Dawn arrests in 5-Star Zurich hotels. A special press conference called by US Attorney Loretta Lynch to present a charge sheet of what she called “rampant, systemic and deep-rooted” international corruption spanning decades and involving eye-watering kick-backs, fixed tournament allocations and rigged presidential elections . . . Except we’re not talking about an authoritarian statelet here. Not in the slightest. No, this is all about the latest attention-grabbing developments in FIFA, world football’s governing body.
Here’s my old friend David Goldblatt’s take on the FIFA corruption scandal – an extraordinary story that he has been following closely, writing about and campaigning on for years. Predictably, much instant media coverage of the US, and now also Swiss criminal investigations is focused on the lurid details of the corruption charges: who paid how much to who, when and so on. In one sense this is both obvious and understandable, because by any standard the details are extraordinary.
A personal standout concerns Chuck Blazer, an American described as a ‘soccer dad’ who by 2010 had risen to the higher echelons of Fifa, football’s world governing body. Whatever it was he was doing for Fifa it was certainly proving remunerative. By 2011 Blazer had supposedly acquired two flats above Fifa’s regional office in Trump Tower close to Fifth Avene Manhattan, in New York. Why two you may ask? Answer (reportedly): one for him – and one for his cats. The presumption is that Blazer managed this, morevoer, with his cut from the massive sums – allegedly in the $150m plus category – Fifa had allegedly received in bribes and kickbacks over the last 20 years.
Finally cornered by the FBI and US Internal Revenue Service over failure to pay tax on any of this not-so-mysteriously gained income, Blazer eventually agreed to co-operate with US law enforcement agencies. The result was a spectacular series of revelations over internal corruption in Fifa that doubtless contributed to to the charge sheet against Fifa read out yesterday by the US Attorney.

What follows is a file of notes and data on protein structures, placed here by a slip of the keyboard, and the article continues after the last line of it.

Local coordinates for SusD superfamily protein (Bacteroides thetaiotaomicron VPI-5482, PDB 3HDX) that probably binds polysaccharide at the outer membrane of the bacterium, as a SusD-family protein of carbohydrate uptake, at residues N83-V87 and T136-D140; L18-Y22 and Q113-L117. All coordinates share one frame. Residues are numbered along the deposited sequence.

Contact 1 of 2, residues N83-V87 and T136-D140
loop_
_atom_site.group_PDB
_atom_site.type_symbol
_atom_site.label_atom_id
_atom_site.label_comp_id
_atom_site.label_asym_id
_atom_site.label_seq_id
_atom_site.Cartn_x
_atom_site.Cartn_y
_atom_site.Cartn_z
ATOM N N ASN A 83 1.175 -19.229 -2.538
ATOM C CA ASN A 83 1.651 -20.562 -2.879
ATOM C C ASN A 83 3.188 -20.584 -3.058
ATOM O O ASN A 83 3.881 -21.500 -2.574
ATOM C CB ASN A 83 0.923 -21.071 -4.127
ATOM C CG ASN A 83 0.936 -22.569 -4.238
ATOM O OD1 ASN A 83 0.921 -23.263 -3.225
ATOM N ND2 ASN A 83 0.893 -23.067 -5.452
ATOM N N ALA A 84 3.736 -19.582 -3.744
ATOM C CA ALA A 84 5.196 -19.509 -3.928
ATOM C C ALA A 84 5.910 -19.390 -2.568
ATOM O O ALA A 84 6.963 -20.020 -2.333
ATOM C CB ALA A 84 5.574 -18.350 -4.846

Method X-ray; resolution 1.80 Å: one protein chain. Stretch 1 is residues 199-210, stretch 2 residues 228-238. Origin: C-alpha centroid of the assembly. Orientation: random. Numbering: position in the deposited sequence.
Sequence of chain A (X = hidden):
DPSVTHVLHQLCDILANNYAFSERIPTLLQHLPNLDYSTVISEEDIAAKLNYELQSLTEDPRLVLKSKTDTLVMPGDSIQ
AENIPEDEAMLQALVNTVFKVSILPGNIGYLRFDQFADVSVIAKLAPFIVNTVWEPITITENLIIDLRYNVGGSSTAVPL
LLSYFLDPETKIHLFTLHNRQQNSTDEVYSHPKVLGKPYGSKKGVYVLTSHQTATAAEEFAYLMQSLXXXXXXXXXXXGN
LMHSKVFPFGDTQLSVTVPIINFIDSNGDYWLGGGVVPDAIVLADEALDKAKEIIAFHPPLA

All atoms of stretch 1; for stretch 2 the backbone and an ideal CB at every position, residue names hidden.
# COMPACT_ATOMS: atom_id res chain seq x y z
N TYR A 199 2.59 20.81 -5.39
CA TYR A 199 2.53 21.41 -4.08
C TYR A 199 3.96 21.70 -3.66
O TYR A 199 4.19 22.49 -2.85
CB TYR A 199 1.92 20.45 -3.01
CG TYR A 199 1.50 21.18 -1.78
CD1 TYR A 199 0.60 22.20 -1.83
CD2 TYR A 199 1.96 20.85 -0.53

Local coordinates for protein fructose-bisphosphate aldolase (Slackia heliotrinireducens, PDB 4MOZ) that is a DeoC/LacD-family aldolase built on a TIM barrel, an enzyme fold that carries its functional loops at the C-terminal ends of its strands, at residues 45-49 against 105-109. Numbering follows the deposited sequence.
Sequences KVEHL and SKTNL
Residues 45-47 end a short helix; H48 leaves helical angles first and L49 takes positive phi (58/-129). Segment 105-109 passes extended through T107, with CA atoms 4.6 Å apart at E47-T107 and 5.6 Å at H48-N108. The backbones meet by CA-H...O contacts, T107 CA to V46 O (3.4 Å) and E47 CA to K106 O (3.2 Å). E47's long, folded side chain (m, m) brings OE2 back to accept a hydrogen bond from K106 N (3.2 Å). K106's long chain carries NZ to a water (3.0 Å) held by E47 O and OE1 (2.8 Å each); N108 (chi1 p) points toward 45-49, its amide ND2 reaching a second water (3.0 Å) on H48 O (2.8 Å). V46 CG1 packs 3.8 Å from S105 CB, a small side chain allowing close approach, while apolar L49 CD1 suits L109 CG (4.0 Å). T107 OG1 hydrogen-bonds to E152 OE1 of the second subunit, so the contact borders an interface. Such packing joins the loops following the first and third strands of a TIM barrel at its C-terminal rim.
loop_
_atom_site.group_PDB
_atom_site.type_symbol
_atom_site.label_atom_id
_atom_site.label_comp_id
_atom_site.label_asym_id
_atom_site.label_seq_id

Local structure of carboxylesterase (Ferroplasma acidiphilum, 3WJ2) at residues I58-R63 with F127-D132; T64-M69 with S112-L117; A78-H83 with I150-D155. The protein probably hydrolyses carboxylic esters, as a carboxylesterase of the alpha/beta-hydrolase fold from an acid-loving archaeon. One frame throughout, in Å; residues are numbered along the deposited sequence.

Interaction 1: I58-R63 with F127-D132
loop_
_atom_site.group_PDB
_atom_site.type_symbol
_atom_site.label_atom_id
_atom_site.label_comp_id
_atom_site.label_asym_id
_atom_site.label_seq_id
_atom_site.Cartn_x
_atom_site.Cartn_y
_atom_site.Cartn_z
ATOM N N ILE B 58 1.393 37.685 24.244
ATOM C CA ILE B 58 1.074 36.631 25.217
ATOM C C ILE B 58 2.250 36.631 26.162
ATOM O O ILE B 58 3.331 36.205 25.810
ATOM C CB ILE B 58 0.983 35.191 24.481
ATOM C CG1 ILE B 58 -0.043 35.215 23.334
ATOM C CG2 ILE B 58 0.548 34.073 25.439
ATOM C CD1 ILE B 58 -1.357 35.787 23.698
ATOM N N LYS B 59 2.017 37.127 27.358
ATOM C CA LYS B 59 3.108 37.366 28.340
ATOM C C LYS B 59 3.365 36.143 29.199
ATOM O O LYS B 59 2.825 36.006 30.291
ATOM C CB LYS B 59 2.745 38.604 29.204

As I read it David’s main point, however, is the need to use this headline-grabbing development to focus on the causes of corruption in world football’s governance, not just its financial consequences, however outrageous they indeed are.
When it comes to global football governance, he argues, it is high time for ‘the politics of Fifa to be extended beyond the eternal insiders of the dysfunctional football family, the royal houses of the Gulf, and the stooges of authoritarian regimes and commercial interests that pass for representatives of the world’s football nations.’ To who? At the very least’, he suggests, ‘representatives of fans, players, football NGOs and grassroots football should have a seat at the table’. A modest but eminently democratising proposal.
Beyond the composition of governance structures, David argues for a rewrite of Fifa’s constitution specifying and intensifying the democratic and social obligations of its constituent members, and transforming its mode and rationale for awarding World Cups.. All in all such moves are, he suggests, ‘the bare minimum that the situation demands’.
‘Democracy is coming – to the USA‘, Leonard Cohen once sang famously. Who knows? Perhaps this time round a US-prompted inititative could actually help to kickstart a process of genuine democratisation on the international scene. Now wouldn’t be something?